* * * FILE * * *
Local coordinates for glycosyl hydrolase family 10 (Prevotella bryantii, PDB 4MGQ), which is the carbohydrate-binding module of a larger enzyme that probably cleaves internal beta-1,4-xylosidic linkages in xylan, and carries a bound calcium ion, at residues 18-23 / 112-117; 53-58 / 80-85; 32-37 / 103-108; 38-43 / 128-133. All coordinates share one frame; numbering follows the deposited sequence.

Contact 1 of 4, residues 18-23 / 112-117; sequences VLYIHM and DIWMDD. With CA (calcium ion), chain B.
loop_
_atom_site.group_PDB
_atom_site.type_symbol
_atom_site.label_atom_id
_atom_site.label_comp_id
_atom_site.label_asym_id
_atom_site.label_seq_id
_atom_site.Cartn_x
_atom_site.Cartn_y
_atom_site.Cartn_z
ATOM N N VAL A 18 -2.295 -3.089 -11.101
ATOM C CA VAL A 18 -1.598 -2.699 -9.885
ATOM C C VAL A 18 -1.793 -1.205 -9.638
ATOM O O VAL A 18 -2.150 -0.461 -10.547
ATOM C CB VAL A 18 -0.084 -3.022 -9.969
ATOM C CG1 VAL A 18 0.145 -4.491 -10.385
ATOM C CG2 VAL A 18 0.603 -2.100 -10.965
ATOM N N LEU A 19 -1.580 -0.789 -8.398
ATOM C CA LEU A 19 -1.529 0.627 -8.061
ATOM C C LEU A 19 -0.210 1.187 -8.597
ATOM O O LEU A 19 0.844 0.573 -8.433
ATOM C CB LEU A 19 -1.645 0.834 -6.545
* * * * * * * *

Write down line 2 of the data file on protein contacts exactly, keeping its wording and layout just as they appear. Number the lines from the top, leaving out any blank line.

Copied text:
Contact 1 of 4, residues 18-23 / 112-117; sequences VLYIHM and DIWMDD. With CA (calcium ion), chain B.